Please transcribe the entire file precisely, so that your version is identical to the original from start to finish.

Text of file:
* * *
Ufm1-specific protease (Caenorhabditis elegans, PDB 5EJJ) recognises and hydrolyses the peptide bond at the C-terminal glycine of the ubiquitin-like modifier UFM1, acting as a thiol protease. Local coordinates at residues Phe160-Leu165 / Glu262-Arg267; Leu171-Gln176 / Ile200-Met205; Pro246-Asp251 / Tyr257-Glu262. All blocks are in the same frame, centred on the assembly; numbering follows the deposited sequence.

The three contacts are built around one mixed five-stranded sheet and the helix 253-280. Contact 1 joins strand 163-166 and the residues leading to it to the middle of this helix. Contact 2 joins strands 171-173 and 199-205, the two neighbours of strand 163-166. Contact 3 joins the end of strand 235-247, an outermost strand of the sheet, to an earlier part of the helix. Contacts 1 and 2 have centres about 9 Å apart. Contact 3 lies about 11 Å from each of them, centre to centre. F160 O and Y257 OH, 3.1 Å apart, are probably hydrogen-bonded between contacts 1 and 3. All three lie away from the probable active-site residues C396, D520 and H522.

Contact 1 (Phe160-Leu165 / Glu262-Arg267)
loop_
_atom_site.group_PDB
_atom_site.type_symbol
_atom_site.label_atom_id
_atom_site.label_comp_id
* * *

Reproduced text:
Ufm1-specific protease (Caenorhabditis elegans, PDB 5EJJ) recognises and hydrolyses the peptide bond at the C-terminal glycine of the ubiquitin-like modifier UFM1, acting as a thiol protease. Local coordinates at residues Phe160-Leu165 / Glu262-Arg267; Leu171-Gln176 / Ile200-Met205; Pro246-Asp251 / Tyr257-Glu262. All blocks are in the same frame, centred on the assembly; numbering follows the deposited sequence.

The three contacts are built around one mixed five-stranded sheet and the helix 253-280. Contact 1 joins strand 163-166 and the residues leading to it to the middle of this helix. Contact 2 joins strands 171-173 and 199-205, the two neighbours of strand 163-166. Contact 3 joins the end of strand 235-247, an outermost strand of the sheet, to an earlier part of the helix. Contacts 1 and 2 have centres about 9 Å apart. Contact 3 lies about 11 Å from each of them, centre to centre. F160 O and Y257 OH, 3.1 Å apart, are probably hydrogen-bonded between contacts 1 and 3. All three lie away from the probable active-site residues C396, D520 and H522.

Contact 1 (Phe160-Leu165 / Glu262-Arg267)
loop_
_atom_site.group_PDB
_atom_site.type_symbol
_atom_site.label_atom_id
_atom_site.label_comp_id